While seemingly incredible, Chomsky’s concept of intrinsic understanding of linguistic categories should not be dismissed at once, though. A closer look at the effects of the model suggested by the scholar will reveal that Chomsky’s approach has sparked quite a few theories regarding the mechanisms of acquiring the second-language-related skills: “Following this perspective, several SLA researchers, such as Krashen (1984) and Dulay and Burt (1974), argued that adult L2 acquisition is very similar to child L1 acquisition and that this process is not much affected by learners’ L1 background” (Karim & Nassagi, 2013, p. 119).

Seeing that some of the theories that were prompted by Chomsky’s framework are still viable nowadays, one must admit that there could be a grain of truth in the assumptions made by the scholar. Nevertheless, the theory evidently needs an update. Particularly, the reconsideration of the factors that predetermine the development of the intrinsic abilities to acquire language-learning skills and the reasons for these abilities to manifest themselves so vividly at the identified age (1-2 years) needs to be carried out.

Modern Frameworks: What Is Yet to Be Discovered

Even though Chomsky’s theory has been credited as rather sensible and has not been rejected yet, numerous attempts at looking at the subject matter form a different perspective and locating other means of understanding the process of language skills acquisition have been undertaken. The results are quite impressive; even though a solid substitution for the current theories has not been located yet, a variety of interesting concepts have emerged. Particularly, the concept of Pattern Learning needs to be brought up. According to the above framework, children acquire the necessary skills by learning certain patterns.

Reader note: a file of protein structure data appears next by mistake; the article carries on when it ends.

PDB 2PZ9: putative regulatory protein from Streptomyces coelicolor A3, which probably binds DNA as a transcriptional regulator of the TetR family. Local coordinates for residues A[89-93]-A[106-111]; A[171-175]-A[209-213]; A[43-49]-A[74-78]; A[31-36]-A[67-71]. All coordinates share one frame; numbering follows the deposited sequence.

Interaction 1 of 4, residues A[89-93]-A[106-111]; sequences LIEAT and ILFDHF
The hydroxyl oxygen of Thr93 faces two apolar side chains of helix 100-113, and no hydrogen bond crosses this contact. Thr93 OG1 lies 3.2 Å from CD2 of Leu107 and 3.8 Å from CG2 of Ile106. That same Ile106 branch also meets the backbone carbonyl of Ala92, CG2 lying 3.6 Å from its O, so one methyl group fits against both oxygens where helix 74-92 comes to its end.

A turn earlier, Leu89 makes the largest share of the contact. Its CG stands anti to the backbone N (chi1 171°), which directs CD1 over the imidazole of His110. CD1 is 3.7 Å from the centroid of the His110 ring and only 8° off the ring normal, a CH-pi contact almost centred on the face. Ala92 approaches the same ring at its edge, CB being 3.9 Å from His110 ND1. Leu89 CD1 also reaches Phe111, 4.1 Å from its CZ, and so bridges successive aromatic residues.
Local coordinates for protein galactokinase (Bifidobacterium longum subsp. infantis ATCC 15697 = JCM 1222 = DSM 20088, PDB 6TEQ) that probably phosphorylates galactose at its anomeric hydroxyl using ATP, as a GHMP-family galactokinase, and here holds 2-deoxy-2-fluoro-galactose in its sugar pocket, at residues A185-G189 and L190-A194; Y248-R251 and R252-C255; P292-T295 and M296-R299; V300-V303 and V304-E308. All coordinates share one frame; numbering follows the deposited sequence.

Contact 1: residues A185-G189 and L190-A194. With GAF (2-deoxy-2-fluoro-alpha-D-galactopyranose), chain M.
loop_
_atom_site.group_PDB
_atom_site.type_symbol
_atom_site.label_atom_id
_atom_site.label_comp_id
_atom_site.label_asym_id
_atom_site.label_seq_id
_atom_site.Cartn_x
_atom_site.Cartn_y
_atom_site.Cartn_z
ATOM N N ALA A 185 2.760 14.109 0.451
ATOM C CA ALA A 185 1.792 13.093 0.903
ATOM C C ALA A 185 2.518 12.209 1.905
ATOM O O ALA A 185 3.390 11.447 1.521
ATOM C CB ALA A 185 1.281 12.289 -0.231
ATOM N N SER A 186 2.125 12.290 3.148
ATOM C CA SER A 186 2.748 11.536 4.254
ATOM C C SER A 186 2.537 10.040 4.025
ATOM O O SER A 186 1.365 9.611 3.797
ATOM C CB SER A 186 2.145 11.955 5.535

Bilingual Children and Their Language Learning Process

While the process of acquiring language skills required to speak one language is too complex to identify, explaining the phenomenon of bilingual children is surprisingly intelligible. Although the mechanisms that are activated once the child starts acquiring g the skills necessary to communicate in two different languages, and does so simultaneously, are still obscure, the theories regarding the subject matter are less numerous. Particularly, the Unitary System Theory, the Dual one, and the Tripartite one are typically brought up.

Unitary System

According to the basic premises of the Unitary System, children acquire information about the two languages to the point where they perceive them as a whole. As soon as the amount of data reaches its critical mass, young learners start differentiating between the languages, thus, identifying the unique characteristics thereof and relating specific elements to the corresponding language.

Dual Theory